Respectfully, I think that Dean Ericson’s comment about Russia is an example of how rigid concepts like “right” and “left,” “liberal” and “conservative,” can badly mislead a person who applies them to a foreign society about which he knows little. The point at which the Soviet Union ceased to be a fount of revolutionary leftist change was arguably reached as early as 1920, when the Red Army was decisively defeated at Warsaw, and certainly no later than 1936, when demographic concerns decided Stalin to outlaw abortion, criminalize homosexuality, and promote the traditional nuclear family. Moreover, Stalin reversed Lenin’s policies on matters like race and the state. Even before the Great Patriotic War, he began to promote so-called Soviet patriotism, a new form of Russian nationalism that combined the symbols and mythology of old Russian nationalism with those of Communism and the Bolshevik revolution. The Soviet Union after Stalin, far from a fount of revolutionary leftism, was a nationalist empire with many internal features characteristic of traditionalist regimes. The Russian liberals of today are the intellectual heirs of the dissidents of the ’60s, and many of the same liberals who are opposed to Putin are among the fiercest critics of everything to do with the Soviet Union. As for Putin, he need have undergone little of the change that some in the West attribute to him.

LA replies:

My gosh, Stan S. almost sounds like one of your old Communists who criticized the U.S.S.R. for not being truly and sufficiently Communist, but rather being a form of “state capitalism.”

Sure, the U.S.S.R. became rigid within itself, but it officially promoted and remained devoted to the revolutionary Marxist vision of man right up to the end. Gorbachev himself remained at his core a Communist until the end and even after the end. It was the great Boris Yeltsin who, regardless of his flaws, made the intellectual/spiritual break from the Communist, anti-human view of man.

Michael G. writes:

I think I know why Russia is changing their ways: Because it won’t be called Russia soon!

DURBAN, South Africa- Paul Goble, vice Dean of Social Sciences and Humanities at Concordia-Audentes University in Tallinn, Estonia said ethnographers predict that Russia will have a Muslim majority “within our lifetime

“He said that 2.5 million to 3.5 million Muslims now live in Moscow, giving Moscow the largest Muslim population of any city in Europe.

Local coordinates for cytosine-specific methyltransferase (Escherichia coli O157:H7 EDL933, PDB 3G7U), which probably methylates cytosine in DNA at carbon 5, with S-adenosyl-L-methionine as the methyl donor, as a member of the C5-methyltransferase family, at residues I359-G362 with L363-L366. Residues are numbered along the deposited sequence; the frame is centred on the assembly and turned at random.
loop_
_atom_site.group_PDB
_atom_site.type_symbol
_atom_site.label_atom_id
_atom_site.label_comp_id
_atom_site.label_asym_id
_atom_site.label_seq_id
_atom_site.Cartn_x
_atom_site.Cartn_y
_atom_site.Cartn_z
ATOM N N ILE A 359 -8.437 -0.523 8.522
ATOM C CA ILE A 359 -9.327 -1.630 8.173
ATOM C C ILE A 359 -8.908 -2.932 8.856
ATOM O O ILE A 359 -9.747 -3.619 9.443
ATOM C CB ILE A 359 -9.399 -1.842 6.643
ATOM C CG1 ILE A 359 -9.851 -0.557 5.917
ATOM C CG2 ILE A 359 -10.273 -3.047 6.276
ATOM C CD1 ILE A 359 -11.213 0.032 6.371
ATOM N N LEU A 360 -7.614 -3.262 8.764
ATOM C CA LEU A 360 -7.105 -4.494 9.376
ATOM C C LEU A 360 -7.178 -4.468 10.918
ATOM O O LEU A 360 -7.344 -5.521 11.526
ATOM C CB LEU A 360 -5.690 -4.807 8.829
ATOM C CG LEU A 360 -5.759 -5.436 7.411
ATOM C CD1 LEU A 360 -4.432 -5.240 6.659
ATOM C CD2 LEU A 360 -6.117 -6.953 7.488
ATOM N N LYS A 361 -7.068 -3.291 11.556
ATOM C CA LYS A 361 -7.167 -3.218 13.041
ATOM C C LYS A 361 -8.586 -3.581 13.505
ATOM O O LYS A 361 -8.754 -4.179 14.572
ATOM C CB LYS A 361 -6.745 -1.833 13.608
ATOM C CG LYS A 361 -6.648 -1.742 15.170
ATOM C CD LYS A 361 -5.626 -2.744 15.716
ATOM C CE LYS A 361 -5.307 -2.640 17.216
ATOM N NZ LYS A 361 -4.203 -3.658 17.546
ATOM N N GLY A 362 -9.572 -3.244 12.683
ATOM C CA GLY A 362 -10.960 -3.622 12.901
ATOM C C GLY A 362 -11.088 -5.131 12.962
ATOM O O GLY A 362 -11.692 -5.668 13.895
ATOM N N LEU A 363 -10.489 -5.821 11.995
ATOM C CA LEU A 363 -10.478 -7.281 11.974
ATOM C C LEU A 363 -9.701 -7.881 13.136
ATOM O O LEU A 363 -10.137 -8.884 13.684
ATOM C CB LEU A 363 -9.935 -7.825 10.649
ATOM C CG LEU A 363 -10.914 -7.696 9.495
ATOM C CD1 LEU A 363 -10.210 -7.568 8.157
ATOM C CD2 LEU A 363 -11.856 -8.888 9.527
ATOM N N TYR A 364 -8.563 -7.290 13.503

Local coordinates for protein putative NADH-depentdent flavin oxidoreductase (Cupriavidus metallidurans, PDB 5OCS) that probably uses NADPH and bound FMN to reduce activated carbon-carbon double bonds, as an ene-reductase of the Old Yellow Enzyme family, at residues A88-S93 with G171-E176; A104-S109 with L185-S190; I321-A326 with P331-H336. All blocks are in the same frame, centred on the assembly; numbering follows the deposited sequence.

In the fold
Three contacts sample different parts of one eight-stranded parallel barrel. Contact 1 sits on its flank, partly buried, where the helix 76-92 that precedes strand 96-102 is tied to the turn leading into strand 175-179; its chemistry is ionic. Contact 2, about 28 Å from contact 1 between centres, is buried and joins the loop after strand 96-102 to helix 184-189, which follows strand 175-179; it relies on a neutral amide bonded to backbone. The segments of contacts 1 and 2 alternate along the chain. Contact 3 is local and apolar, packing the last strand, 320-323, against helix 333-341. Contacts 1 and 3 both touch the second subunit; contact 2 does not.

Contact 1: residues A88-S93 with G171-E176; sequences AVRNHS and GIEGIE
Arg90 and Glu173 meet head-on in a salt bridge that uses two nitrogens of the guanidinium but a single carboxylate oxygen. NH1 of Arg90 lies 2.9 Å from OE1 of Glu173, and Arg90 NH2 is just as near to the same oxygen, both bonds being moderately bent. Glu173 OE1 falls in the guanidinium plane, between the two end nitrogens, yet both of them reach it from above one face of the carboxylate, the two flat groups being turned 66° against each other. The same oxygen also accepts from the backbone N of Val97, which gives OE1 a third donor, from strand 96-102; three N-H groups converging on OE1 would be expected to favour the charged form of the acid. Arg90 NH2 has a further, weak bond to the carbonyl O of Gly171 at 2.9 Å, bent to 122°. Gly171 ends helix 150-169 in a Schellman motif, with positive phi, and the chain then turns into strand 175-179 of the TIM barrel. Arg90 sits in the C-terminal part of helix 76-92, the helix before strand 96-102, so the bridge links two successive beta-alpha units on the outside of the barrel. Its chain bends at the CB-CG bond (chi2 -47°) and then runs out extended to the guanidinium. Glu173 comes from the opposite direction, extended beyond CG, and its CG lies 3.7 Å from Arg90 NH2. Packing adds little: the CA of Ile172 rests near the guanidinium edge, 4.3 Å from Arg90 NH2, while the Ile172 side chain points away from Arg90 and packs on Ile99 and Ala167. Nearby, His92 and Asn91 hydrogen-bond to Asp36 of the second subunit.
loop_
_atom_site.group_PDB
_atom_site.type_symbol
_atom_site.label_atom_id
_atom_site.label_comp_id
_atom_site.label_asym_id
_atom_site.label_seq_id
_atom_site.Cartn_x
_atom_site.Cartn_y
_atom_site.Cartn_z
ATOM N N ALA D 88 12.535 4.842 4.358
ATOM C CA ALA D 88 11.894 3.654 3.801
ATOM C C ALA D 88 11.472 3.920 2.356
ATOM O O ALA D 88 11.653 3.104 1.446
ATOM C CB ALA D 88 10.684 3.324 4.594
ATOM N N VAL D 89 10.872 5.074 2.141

An Indian living in the West writes:

Dean Ericson’s post about Russia and America switching roles is funny but it conflates economic and cultural leftism. While the Soviet Union was economically leftist, it was not culturally leftist in any significant way. In fact, starting from the 1960s, the United States kept going further and further to the left culturally in ways that the Soviet Union actually never did. Open displays of homosexuality were never accepted in the Soviet Union, for example. Even during the Soviet era with all its rhetoric of equality, Russia remained a predominantly male dominated society.

On economic matters, it is still difficult to argue that Russia and America have completely switched roles (although the vast gulf between the countries has shrunk considerably). While Russia has far lower rates of taxation, the state is still oppressive and lawless in Russia and property rights are far from secure compared to America. However, Russia never went through cultural Marxism (due to the cast-iron grip of the old fashioned Communists), it never became a hyper-liberal culturally leftist society like America.

In some respects, Russia has not changed all that much from the Communist days. All that has happened is that the state has given its people greater freedoms but still retained considerable arbitrary power that was a hallmark of the Communist regime. I will venture to say that Russia is a fundamentally different society from America and Western Europe and it is difficult to see how it would completely absorb all the idiotic movements that have now exercised a cast iron grip on the minds of the people in the West. I think you can make a long list of things that conservatives despise about the modern West and comfortably conclude that Russia will never fall for any of those.

Russia does have its own set of problems. It is not an ideal nation that Western conservatives should aspire to. But today, one would have to conclude that in many respects it is a far healthier society than any Western country. They have not completely lost their minds.

Posted by Lawrence Auster at July 21, 2012 11:43 AM | Send